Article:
If you won’t be paying cash, you’ll need a car loan. Since you’ll be expected to make monthly payments on an auto loan, first figure what payment amount fits your budget.
When getting a car loan, you’ll decide on a loan term — which is the length of time you have to repay the loan. Terms are typically 24, 36, 48, 60, 72 and even 84 months. Going with longer terms may sound good, because it lowers your monthly car payment. However, you can end up paying much more overall, because you’ll pay loan interest longer.
Also, budget in any expenses you’ll have on top of the monthly loan payment. In 2021, AAA estimated a typical new car buyer with a five-year loan will spend nearly $10,000 a year, including depreciation, loan interest, fuel, insurance, maintenance and fees.
NerdWallet recommends spending less than 10% of your take-home pay on your car payment and less than 15% to 20% on car expenses overall. Remember, you'll be making that payment long after the excitement of buying a car wears off.
A common worry for first-time car buyers is, “Will I qualify for a loan?” It’s true that you may have more difficulty getting a loan, if you haven’t had loans or credit cards in the past. But you won’t know for certain until you apply.
Lenders will pull your credit report to see whether you’ve previously paid credit accounts on time. Even if you have little or no history of credit, you should request a free copy of your credit report, to see what lenders are seeing. If you find errors that could affect loan approval, such as late payments on accounts you never had, file a dispute with the credit reporting company.
Lenders will also check your credit score. In general a good credit score is 690 and above on a 300-850 scale used by the main scoring companies, FICO and VantageScore. According to consumer credit reporting company Experian, about 19% of new car borrowers and 25% of used car borrowers have credit scores less than 600 on the VantageScore scale. If you’re new to credit, it’s possible that you won’t have a credit score at all.
To improve your chances of getting loan approval, there are steps you can take:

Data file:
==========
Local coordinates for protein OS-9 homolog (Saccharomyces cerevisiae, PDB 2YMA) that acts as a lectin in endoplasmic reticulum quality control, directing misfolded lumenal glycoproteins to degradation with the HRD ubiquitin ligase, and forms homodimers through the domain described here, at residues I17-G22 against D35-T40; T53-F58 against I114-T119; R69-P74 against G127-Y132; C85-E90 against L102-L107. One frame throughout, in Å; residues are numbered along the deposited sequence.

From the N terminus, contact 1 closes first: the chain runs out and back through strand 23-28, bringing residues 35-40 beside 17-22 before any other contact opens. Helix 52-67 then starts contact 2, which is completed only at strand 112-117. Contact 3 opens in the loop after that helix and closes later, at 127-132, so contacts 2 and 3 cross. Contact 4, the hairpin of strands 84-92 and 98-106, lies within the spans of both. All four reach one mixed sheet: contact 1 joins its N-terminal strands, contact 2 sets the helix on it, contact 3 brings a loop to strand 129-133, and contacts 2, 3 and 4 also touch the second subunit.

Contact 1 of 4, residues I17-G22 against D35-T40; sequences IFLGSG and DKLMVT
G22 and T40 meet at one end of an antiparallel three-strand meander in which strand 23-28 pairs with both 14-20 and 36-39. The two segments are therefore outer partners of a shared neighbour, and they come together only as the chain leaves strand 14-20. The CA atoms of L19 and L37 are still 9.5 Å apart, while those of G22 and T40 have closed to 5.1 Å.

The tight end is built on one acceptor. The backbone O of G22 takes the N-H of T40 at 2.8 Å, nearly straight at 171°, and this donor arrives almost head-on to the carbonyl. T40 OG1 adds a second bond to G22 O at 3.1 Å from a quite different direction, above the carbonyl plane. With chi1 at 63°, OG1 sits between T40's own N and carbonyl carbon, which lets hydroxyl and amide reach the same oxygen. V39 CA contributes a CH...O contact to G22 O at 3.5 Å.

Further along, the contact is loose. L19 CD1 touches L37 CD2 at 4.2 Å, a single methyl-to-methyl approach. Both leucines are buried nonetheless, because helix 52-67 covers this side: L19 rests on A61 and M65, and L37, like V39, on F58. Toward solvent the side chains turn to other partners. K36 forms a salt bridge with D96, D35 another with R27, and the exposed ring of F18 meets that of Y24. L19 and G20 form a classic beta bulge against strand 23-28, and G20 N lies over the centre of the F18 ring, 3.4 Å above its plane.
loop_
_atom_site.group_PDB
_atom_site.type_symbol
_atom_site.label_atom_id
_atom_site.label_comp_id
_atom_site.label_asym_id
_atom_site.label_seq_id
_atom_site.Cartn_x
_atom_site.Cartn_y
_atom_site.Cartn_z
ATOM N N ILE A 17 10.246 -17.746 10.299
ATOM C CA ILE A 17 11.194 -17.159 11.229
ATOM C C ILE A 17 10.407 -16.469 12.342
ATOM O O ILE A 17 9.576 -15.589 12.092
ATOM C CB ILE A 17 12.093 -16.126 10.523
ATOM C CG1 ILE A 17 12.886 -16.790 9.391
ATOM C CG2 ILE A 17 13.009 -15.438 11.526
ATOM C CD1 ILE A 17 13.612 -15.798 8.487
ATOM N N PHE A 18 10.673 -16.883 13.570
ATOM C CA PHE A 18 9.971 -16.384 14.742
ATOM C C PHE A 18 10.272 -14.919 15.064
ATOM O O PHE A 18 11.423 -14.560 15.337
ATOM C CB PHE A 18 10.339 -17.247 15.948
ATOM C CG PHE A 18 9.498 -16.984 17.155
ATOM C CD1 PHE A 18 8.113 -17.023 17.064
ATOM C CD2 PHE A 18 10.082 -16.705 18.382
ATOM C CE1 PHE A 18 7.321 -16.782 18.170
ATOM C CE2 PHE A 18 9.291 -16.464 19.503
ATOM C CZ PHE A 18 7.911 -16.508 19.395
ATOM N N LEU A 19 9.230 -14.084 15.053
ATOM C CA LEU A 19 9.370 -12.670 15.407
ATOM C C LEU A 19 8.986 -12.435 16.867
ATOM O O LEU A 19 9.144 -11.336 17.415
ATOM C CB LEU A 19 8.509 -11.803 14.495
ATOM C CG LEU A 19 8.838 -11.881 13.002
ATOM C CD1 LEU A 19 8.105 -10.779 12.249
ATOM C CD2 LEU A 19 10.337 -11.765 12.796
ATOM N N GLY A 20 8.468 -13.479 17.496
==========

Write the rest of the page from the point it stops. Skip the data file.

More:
Provide proof of a steady job and income.
Save up and make a larger down payment on the car.
Ask someone with good credit to be a co-signer or co-borrower on your loan.
Regardless of your credit history and score, you can most likely find a lender to approve your loan, but it could be with a very high interest rate.
Before you start shopping for a car, get preapproved for an auto loan. When you’re preapproved, a lender estimates the amount you will qualify to borrow and at what interest rate. The lender provides preapproval documentation you can take to the dealership or use with some online car retailers, like CarMax.
Getting preapproved for a car loan will help you in two ways: First, knowing what amount you can borrow enables you to shop for cars within your price range and avoid overspending. Second, it gives you numbers for a dealership financing office to beat, if they want to finance the car you buy.
Try to get preapproved with several lenders to find the lowest interest rate you can qualify for, and make all applications within a two-week window. Preapproval results in what is called a hard credit inquiry on your credit report, and that can temporarily lower your credit score (if you have one). Loan applications made in a two-week timeframe are counted as a single inquiry, affecting credit scores less.
As a first-time car buyer, you’re unlikely to get the lowest interest rates, but you can still shop around to improve your rate. If you belong to a credit union, that should be your first stop. After that, consider your bank or online auto lenders. And don’t accept financing at the dealership as your only option.
Even if you end up with a high interest rate, focus on making on-time loan payments for six to 12 months. Then you can look into refinancing to a lower rate and payment.
Before you settle on a car, do some research. Browse online sites or visit dealerships outside of business hours and ask yourself questions about what you need and want in a vehicle:
Use: Will you travel long distances and need better gas mileage, or mainly stay close to home?
Size: Will you be more comfortable driving a small car or large SUV? Do you have limited parking space?
Space: Do you need to allow room for children, pets or hauling items?